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Resistive loading on electric guitar pickups? Can anyone help?

Zerimas

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Jan 9, 2019
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#1
OK, this isn't really a "hi-fi" related inquiry, but I feel like this is as good a place as any to ask. I have a 1989 Yamaha RGX 611J. It has a humbucker in the bridge and single coil in the neck position. The general guideline for guitar pickups is that for humbuckers (two coils wired in series) you want use 500k potentiometers for the volume and tone controls. For single-coil pickups, and pickups that are supposed to sound like single-coils (i.e. stacked humbuckers) you want want to use 250k potentiometers for the volume and tone controls. Of course there isn't a "right" way to do it (because the goal isn't to replicate a signal, but to generate a new one), but using 250k controls with humbucker generally results in a "darker" sound, and 500k controls with a single-coil pickup generally yields a sound that is too treble-y.

My guitar has one of each type of pickup, and a single master volume and master tone control. What would be the easiest way (preferably without adding extra holes to the guitar) to achieve the "ideal" resistive loading for each pickup? Right now I have a 330k control for the volume and a 500k control for the tone.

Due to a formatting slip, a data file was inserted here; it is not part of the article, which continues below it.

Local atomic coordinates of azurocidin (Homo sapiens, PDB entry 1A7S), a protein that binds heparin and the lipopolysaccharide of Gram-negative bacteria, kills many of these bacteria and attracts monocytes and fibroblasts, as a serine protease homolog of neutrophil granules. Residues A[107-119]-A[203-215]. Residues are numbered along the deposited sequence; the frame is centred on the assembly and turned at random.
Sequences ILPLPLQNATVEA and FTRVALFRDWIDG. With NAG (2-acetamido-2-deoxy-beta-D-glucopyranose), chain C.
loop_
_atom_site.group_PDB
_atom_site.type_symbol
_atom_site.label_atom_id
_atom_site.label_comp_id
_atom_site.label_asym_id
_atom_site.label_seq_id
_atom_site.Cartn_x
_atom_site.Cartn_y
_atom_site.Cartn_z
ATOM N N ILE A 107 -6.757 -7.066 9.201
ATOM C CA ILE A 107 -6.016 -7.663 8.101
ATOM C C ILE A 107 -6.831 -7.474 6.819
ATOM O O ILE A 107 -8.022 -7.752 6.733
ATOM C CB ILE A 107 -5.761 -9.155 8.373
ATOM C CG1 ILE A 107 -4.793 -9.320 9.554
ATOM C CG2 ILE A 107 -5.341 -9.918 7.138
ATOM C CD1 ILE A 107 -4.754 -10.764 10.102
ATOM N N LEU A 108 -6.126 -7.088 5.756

I was thinking of using 2 concentric/stacked potentiometers (one with a value of 500k x 2 and one with a value of 250k x 2) in order to have an individual volume/tone for each pickup. However, apparently that creates issues when using the middle position on the selector switch which engages both pickups. Other solutions I've seen involve wiring resistors in parallel or some magic like that.


I actually know nothing about electricity. It totally baffles me. Just the other day I wired up a guitar with 4P3T on-on-on switch and it honestly baffles me that it functions correctly. I followed the diagram exactly. The wires that would normally be connected to wire the pickup in series are grounded (as per the instructions), yet somehow I get what sounds like a pickup wired in series and I have no idea why. So yeah, I am totally clueless.


This is what passes for a "wiring diagram" among guitarists. It illustrates (more or less) how my guitar is currently wired.
 
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